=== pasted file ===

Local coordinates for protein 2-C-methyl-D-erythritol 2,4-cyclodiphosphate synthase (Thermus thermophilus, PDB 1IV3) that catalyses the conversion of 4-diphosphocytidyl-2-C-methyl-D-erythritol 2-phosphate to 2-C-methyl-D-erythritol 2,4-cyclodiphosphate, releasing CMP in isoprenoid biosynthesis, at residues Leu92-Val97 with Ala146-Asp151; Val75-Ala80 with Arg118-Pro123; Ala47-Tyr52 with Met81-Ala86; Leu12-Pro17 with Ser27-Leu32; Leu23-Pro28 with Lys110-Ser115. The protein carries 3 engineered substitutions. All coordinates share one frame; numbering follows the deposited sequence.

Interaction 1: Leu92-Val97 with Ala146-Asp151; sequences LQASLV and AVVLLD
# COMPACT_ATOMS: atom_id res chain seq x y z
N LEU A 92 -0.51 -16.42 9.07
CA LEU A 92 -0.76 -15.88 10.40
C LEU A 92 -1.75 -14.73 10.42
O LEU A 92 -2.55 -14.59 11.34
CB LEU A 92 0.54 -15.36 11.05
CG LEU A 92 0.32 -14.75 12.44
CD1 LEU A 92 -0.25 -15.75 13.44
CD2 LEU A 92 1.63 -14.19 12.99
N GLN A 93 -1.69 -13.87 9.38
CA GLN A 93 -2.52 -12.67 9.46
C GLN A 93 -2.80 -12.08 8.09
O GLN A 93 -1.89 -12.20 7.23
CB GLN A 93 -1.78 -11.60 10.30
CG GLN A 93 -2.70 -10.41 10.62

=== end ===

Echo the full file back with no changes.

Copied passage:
Local coordinates for protein 2-C-methyl-D-erythritol 2,4-cyclodiphosphate synthase (Thermus thermophilus, PDB 1IV3) that catalyses the conversion of 4-diphosphocytidyl-2-C-methyl-D-erythritol 2-phosphate to 2-C-methyl-D-erythritol 2,4-cyclodiphosphate, releasing CMP in isoprenoid biosynthesis, at residues Leu92-Val97 with Ala146-Asp151; Val75-Ala80 with Arg118-Pro123; Ala47-Tyr52 with Met81-Ala86; Leu12-Pro17 with Ser27-Leu32; Leu23-Pro28 with Lys110-Ser115. The protein carries 3 engineered substitutions. All coordinates share one frame; numbering follows the deposited sequence.

Interaction 1: Leu92-Val97 with Ala146-Asp151; sequences LQASLV and AVVLLD
# COMPACT_ATOMS: atom_id res chain seq x y z
N LEU A 92 -0.51 -16.42 9.07
CA LEU A 92 -0.76 -15.88 10.40
C LEU A 92 -1.75 -14.73 10.42
O LEU A 92 -2.55 -14.59 11.34
CB LEU A 92 0.54 -15.36 11.05
CG LEU A 92 0.32 -14.75 12.44
CD1 LEU A 92 -0.25 -15.75 13.44
CD2 LEU A 92 1.63 -14.19 12.99
N GLN A 93 -1.69 -13.87 9.38
CA GLN A 93 -2.52 -12.67 9.46
C GLN A 93 -2.80 -12.08 8.09
O GLN A 93 -1.89 -12.20 7.23
CB GLN A 93 -1.78 -11.60 10.30
CG GLN A 93 -2.70 -10.41 10.62